We all know that many in the hobby just want a layout, and they'll figure out the theme later. I don't understand that, as this is what I've always wanted, for as long as I remember. I always envisioned a fictional branch line of the narrow gauge East Tennessee & Western North Carolina running into the valley where my parents grew up. As a kid, a built up a fictional history of the line. Why; I can't say as I never thought I'd model it. But it was always in my imagination. Bachmann made it possible with the ten-wheelers the ET&WNC had in On30 and for that, I'll always be eternally grateful.

Just a moment ago, I walked into the room, looked around yet again, smiled, and walked back out. No matter what the future holds, I got it done and nobody can take that from me.

Last edited by p51

HI all,  I recently bought a Weaver Hiawatha set from a forum member (G-1230-L). I noticed there was a screw loose on the underside of the observation car. Knowing loose screws end up on the rails and cause havoc, I decided to take it apart to see what's up.  Now for the STRESS part - after searching all over for a disassembly guide - no avail - I decided I needed to forge ahead CAREFULLY so I would not damage anything on this gorgeous 20 inch observation car.  I knew I would have to take it apart eventually to convert over to LEDs - so in I dove.

In a perfect world, you remove 2 pairs of body screws from either end of the body and slide the base out along the aluminum guide rails. No need to remove the trucks - done.  As it was, the very ends of the guide rails were pinched making easy removal impossible.  Using a wooden "stick" nearly the width of the base I was able to extract the base with a series of taps and bangs and several &^%&^%$. Then once out, a couple of taps with a jeweler's screwdriver in the channel opened the pinch point. Everything slides back together as intended. Making sure I did not damage the paint was my biggest concern.

So,  does model railroading soothe stress?  mostly yes, unless there is a delicate repair to make - then all bets are off. I will be very relaxed when I see the set running around the Twin Pines Rail Road.

Beaver tail

Not much to this. The extruded shell, end tail, stamped thin metal base and two truck assemblies. 6 screws.  Not counting the 2 screws holding the wire cover to the underside of the base. The assembly slides toward the end of the car. You can see the flat at the left side of the base. I could get it to slide out until the raised portion of the base hit the pinch point. There was no way for me to open up the pinch point so it was tap the base completely out. The metal is thin and easily bent - so light taps were warranted. Now the decision will be whether to detail the interior - or leave it as is.

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@laming posted:

For the most part, my model railroading is an escape, however, I will say that certain aspects of model railroading can be stress inducers.

Andre

I also agree with your above statement, Andre, with a qualification that I will explain below.

Most of us have experienced having a stressful day, typically at work, and getting our minds off our troubles by going home and running our trains or tinkering with them or our layouts. I regard this as light hearted entertainment, which is soothing and relaxing. Since I am a type A high enery person, this light hearted entertainment is very therapeutic for me.

I have also done very challenging model railroad projects. Such a project for me was re-wiring my layout, which I did about 1 year ago.

During this 3 to 4 week re-wiring project, I found it be an enormous stress inducer at times (I cursed many times crawling like a snake for hours under my layout), or highly stimulating and satisfying at other times, depending on my attitude, the particular circumstances at the moment and how well I was accomplishing my goals during the project.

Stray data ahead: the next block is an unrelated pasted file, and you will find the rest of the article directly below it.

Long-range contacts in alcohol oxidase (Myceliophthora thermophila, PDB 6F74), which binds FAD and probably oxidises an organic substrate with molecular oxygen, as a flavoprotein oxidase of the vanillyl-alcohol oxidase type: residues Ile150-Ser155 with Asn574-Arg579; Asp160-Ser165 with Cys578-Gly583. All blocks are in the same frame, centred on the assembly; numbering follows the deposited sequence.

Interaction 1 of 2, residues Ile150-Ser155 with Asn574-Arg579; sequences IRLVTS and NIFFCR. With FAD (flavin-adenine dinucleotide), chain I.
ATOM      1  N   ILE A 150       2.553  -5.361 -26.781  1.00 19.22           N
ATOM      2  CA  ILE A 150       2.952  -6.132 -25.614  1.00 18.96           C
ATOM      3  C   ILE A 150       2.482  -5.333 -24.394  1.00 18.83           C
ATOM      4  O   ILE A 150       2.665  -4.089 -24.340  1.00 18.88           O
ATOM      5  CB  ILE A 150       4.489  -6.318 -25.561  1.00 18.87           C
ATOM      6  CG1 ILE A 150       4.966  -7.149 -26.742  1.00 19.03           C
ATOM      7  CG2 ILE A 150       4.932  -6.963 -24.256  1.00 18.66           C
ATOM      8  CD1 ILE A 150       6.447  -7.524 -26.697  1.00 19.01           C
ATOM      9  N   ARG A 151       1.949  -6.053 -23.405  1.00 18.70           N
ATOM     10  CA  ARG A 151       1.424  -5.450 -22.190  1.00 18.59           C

I imagine that many of us can relate to this.

Last edited by Arnold D. Cribari

Yes, wiring can be both stress inducing and satisfying too.

On my Christmas Layout I plan and work diligently to hide as many wires as possible given that it's a floor layout (1/2" blueboard first with Homasote on top of that).  I have had numerous occasions where testing was successful while the wiring was still easily reachable, such as when hooking up turnouts, only to have it derail at some later point after they are hidden and sorta buried.  Now that is stress inducing for sure.

Obviously the worst situation is when there's an electrical issue and finding it takes hours and hours.

But when I finish wiring and everything works as it should that is extremely satisfying.

so it's both to me depending on results

- walt

I agree with Arnold and Walt.  Even though I worked in electronics for 43 years, I never really liked it.  However, there was satisfaction at work with a job well done.  It is the same with the layout, but with one plus.  On the layout, I can quit working on wiring or troubleshooting whenever I feel like it, and go back to it another day.  That wasn't the case at work.

Arnold, if you are Type A, I think I am Type Z. 

@walt rapp posted:

@Mark Boyce talked about listening to music when younger. Juggled my memory

I should have added a comment about that in my post above.  When I start my layout in November I drag out all of the CDs and cassettes (yes I still play them even tho' old) and get in the Christmas spirit listing to Christmas tunes.  Don't know if this sounds weird but many times I will burn incense of varying flavors to add to the Christmas "feel".

sooooooooooooooooo  relaxing.  building the layout and enjoying the environment while doing so.  Now to me, THAT'S stress relief

- Walt

-

One of the first additions I made after I got permission from SWMBO to set up a 'permanent' (non-seasonal) layout in the basement was to mount an LED projector from the overhead joists, project the picture onto the white vinyl waterproofing on the wall (since upgraded to a drop-down screen), and run the audio out to a 100 watt Fender Rumble bass amplifier with 15 inch speaker under the layout. Running a "Sound of Steam" video cribbed from YouTube with the sound cranked up tended to rattle the rolling stock off the tracks, though, so now I mostly just show family videos: